Buyers of secondhand cars are searching out shades last seen in cop show ‘The Sweeney’
motoringFlares and flounce are back on catwalks but a revival in ’70s car paintjobs was a stack-heeled step too far – until now
  • Get to the point
Latest stories from i100
Have you tried new the Independent Digital Edition apps?

Day In a Page

NHS struggling to monitor the safety and efficacy of its services outsourced to private providers

Who's monitoring the outsourced NHS services?

A report finds that private firms are not being properly assessed for their quality of care
Zac Goldsmith: 'I'll trigger a by-election over Heathrow'

Zac Goldsmith: 'I'll trigger a by-election over Heathrow'

The Tory MP said he did not want to stand again unless his party's manifesto ruled out a third runway. But he's doing so. Watch this space
How do Greek voters feel about Syriza's backtracking on its anti-austerity pledge?

How do Greeks feel about Syriza?

Five voters from different backgrounds tell us what they expect from Syriza's charismatic leader Alexis Tsipras
From Iraq to Libya and Syria: The wars that come back to haunt us

The wars that come back to haunt us

David Cameron should not escape blame for his role in conflicts that are still raging, argues Patrick Cockburn
Sam Baker and Lauren Laverne: Too busy to surf? Head to The Pool

Too busy to surf? Head to The Pool

A new website is trying to declutter the internet to help busy women. Holly Williams meets the founders
Heston Blumenthal to cook up a spice odyssey for British astronaut manning the International Space Station

UK's Major Tum to blast off on a spice odyssey

Nothing but the best for British astronaut as chef Heston Blumenthal cooks up his rations
John Harrison's 'longitude' clock sets new record - 300 years on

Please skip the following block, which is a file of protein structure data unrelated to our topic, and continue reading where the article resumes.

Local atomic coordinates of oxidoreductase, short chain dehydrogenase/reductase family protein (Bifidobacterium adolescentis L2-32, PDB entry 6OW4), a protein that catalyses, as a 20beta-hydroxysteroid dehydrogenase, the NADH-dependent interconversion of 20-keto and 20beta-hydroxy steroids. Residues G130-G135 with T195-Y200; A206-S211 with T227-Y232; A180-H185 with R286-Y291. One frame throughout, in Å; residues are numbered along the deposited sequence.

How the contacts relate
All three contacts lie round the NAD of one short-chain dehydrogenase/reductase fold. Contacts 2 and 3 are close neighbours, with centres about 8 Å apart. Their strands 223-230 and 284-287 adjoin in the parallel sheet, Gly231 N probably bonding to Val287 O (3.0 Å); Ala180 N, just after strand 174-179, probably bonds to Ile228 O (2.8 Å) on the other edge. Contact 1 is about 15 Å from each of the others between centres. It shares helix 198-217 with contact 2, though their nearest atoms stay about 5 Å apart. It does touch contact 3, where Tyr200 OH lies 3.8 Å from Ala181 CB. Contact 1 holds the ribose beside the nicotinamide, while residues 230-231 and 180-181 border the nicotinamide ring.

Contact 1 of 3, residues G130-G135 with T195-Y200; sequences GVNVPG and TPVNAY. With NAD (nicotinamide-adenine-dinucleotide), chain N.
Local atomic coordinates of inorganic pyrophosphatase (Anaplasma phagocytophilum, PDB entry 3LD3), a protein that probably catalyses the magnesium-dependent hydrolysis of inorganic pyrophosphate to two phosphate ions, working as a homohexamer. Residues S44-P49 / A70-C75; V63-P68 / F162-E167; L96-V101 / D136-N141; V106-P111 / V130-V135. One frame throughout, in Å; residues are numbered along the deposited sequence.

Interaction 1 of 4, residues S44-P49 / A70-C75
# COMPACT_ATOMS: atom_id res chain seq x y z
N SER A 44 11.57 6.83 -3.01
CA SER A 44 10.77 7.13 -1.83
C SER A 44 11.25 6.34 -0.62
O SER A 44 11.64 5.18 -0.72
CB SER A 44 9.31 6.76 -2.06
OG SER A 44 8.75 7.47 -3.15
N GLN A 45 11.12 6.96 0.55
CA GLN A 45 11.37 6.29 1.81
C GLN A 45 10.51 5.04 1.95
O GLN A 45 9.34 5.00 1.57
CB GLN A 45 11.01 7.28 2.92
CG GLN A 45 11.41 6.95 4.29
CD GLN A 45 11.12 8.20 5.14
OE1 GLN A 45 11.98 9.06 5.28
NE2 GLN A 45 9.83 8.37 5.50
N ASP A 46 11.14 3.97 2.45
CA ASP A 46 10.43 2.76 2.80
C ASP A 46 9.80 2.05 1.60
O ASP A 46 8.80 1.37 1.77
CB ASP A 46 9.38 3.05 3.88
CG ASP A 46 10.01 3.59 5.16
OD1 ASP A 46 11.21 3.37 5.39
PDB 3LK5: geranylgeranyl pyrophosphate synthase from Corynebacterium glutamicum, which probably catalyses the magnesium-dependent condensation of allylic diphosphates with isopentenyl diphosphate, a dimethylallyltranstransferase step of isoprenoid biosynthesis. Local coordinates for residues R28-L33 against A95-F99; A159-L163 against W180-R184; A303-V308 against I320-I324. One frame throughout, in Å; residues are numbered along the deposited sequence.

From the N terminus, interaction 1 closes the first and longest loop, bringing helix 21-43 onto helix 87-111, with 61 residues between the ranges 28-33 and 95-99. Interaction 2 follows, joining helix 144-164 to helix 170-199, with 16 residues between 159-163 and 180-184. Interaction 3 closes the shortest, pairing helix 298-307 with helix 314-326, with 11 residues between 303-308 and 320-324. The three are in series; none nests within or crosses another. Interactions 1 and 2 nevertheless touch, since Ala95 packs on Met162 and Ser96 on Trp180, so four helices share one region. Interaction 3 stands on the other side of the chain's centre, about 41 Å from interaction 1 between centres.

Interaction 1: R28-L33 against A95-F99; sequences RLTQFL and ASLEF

‘Longitude’ clock sets new record - 300 years on

Greenwich horologists celebrate as it keeps to within a second of real time over a 100-day test
Fears in the US of being outgunned in the vital propaganda wars by Russia, China - and even Isis - have prompted a rethink on overseas broadcasters

Let the propaganda wars begin - again

'Accurate, objective, comprehensive': that was Voice of America's creed, but now its masters want it to promote US policy, reports Rupert Cornwell
Why Japan's incredible long-distance runners will never win the London Marathon

Japan's incredible long-distance runners

Every year, Japanese long-distance runners post some of the world's fastest times – yet, come next weekend, not a single elite competitor from the country will be at the London Marathon
Why does Tom Drury remain the greatest writer you've never heard of?

Tom Drury: The quiet American

His debut was considered one of the finest novels of the past 50 years, and he is every bit the equal of his contemporaries, Jonathan Franzen, Dave Eggers and David Foster Wallace
You should judge a person by how they peel a potato

You should judge a person by how they peel a potato

Dave Hax's domestic tips are reminiscent of George Orwell's tea routine. The world might need revolution, but we like to sweat the small stuff, says DJ Taylor
Beige is back: The drab car colours of the 1970s are proving popular again

Beige to the future

Flares and flounce are back on catwalks but a revival in ’70s car paintjobs was a stack-heeled step too far – until now
Bill Granger recipes: Our chef's dishes highlight the delicate essence of fresh cheeses

Bill Granger cooks with fresh cheeses

More delicate on the palate, milder, fresh cheeses can also be kinder to the waistline
Aston Villa vs Liverpool: 'This FA Cup run has been wonderful,' says veteran Shay Given

Shay Given: 'This FA Cup run has been wonderful'

The Villa keeper has been overlooked for a long time and has unhappy memories of the national stadium – but he is savouring his chance to play at Wembley
Timeless drama of Championship race in league of its own - Michael Calvin

Michael Calvin's Last Word

Timeless drama of Championship race in league of its own